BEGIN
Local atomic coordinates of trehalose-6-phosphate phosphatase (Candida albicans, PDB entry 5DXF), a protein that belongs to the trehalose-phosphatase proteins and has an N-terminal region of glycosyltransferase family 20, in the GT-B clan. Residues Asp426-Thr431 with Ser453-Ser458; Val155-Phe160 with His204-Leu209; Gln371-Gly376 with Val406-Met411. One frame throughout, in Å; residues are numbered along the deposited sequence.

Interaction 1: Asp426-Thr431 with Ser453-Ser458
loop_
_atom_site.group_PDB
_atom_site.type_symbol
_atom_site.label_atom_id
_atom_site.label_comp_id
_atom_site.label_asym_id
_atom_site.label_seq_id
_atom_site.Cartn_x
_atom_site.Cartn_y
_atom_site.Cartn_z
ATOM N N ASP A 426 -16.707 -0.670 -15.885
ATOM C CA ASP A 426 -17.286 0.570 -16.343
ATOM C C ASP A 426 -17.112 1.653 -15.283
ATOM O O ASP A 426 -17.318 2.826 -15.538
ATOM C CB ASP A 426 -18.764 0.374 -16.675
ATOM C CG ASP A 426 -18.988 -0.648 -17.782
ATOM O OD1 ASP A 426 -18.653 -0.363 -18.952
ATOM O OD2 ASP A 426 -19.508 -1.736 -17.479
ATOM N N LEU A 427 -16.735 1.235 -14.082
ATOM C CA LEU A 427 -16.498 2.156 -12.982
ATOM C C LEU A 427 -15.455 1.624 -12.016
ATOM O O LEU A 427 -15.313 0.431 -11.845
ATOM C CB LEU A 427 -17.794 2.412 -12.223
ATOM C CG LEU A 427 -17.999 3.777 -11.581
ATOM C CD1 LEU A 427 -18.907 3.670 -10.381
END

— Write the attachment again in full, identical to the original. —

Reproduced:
Local atomic coordinates of trehalose-6-phosphate phosphatase (Candida albicans, PDB entry 5DXF), a protein that belongs to the trehalose-phosphatase proteins and has an N-terminal region of glycosyltransferase family 20, in the GT-B clan. Residues Asp426-Thr431 with Ser453-Ser458; Val155-Phe160 with His204-Leu209; Gln371-Gly376 with Val406-Met411. One frame throughout, in Å; residues are numbered along the deposited sequence.

Interaction 1: Asp426-Thr431 with Ser453-Ser458
loop_
_atom_site.group_PDB
_atom_site.type_symbol
_atom_site.label_atom_id
_atom_site.label_comp_id
_atom_site.label_asym_id
_atom_site.label_seq_id
_atom_site.Cartn_x
_atom_site.Cartn_y
_atom_site.Cartn_z
ATOM N N ASP A 426 -16.707 -0.670 -15.885
ATOM C CA ASP A 426 -17.286 0.570 -16.343
ATOM C C ASP A 426 -17.112 1.653 -15.283
ATOM O O ASP A 426 -17.318 2.826 -15.538
ATOM C CB ASP A 426 -18.764 0.374 -16.675
ATOM C CG ASP A 426 -18.988 -0.648 -17.782
ATOM O OD1 ASP A 426 -18.653 -0.363 -18.952
ATOM O OD2 ASP A 426 -19.508 -1.736 -17.479
ATOM N N LEU A 427 -16.735 1.235 -14.082
ATOM C CA LEU A 427 -16.498 2.156 -12.982
ATOM C C LEU A 427 -15.455 1.624 -12.016
ATOM O O LEU A 427 -15.313 0.431 -11.845
ATOM C CB LEU A 427 -17.794 2.412 -12.223
ATOM C CG LEU A 427 -17.999 3.777 -11.581
ATOM C CD1 LEU A 427 -18.907 3.670 -10.381